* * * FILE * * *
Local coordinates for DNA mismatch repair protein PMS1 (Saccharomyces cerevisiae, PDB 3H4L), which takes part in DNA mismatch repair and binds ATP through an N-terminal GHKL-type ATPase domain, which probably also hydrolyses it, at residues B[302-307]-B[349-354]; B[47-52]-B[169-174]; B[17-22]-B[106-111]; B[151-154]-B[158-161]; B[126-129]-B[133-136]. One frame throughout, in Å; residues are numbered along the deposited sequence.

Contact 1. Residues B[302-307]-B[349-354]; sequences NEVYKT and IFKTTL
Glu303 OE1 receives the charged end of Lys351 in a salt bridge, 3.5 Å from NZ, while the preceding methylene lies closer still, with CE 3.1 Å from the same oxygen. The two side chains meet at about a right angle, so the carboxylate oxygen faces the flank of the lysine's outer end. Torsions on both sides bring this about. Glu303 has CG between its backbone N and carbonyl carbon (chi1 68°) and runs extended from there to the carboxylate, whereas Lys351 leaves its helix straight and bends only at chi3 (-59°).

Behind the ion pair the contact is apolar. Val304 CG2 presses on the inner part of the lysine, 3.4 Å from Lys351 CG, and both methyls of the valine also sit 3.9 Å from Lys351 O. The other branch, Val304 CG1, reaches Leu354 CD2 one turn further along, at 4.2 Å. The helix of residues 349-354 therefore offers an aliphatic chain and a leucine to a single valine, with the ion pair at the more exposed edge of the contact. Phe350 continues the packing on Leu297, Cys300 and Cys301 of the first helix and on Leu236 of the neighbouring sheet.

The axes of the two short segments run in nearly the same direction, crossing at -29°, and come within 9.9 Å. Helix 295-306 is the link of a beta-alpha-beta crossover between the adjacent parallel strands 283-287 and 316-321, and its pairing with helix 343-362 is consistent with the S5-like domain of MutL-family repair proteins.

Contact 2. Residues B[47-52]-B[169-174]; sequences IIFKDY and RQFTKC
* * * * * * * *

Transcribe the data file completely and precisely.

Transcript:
Local coordinates for DNA mismatch repair protein PMS1 (Saccharomyces cerevisiae, PDB 3H4L), which takes part in DNA mismatch repair and binds ATP through an N-terminal GHKL-type ATPase domain, which probably also hydrolyses it, at residues B[302-307]-B[349-354]; B[47-52]-B[169-174]; B[17-22]-B[106-111]; B[151-154]-B[158-161]; B[126-129]-B[133-136]. One frame throughout, in Å; residues are numbered along the deposited sequence.

Contact 1. Residues B[302-307]-B[349-354]; sequences NEVYKT and IFKTTL
Glu303 OE1 receives the charged end of Lys351 in a salt bridge, 3.5 Å from NZ, while the preceding methylene lies closer still, with CE 3.1 Å from the same oxygen. The two side chains meet at about a right angle, so the carboxylate oxygen faces the flank of the lysine's outer end. Torsions on both sides bring this about. Glu303 has CG between its backbone N and carbonyl carbon (chi1 68°) and runs extended from there to the carboxylate, whereas Lys351 leaves its helix straight and bends only at chi3 (-59°).

Behind the ion pair the contact is apolar. Val304 CG2 presses on the inner part of the lysine, 3.4 Å from Lys351 CG, and both methyls of the valine also sit 3.9 Å from Lys351 O. The other branch, Val304 CG1, reaches Leu354 CD2 one turn further along, at 4.2 Å. The helix of residues 349-354 therefore offers an aliphatic chain and a leucine to a single valine, with the ion pair at the more exposed edge of the contact. Phe350 continues the packing on Leu297, Cys300 and Cys301 of the first helix and on Leu236 of the neighbouring sheet.

The axes of the two short segments run in nearly the same direction, crossing at -29°, and come within 9.9 Å. Helix 295-306 is the link of a beta-alpha-beta crossover between the adjacent parallel strands 283-287 and 316-321, and its pairing with helix 343-362 is consistent with the S5-like domain of MutL-family repair proteins.

Contact 2. Residues B[47-52]-B[169-174]; sequences IIFKDY and RQFTKC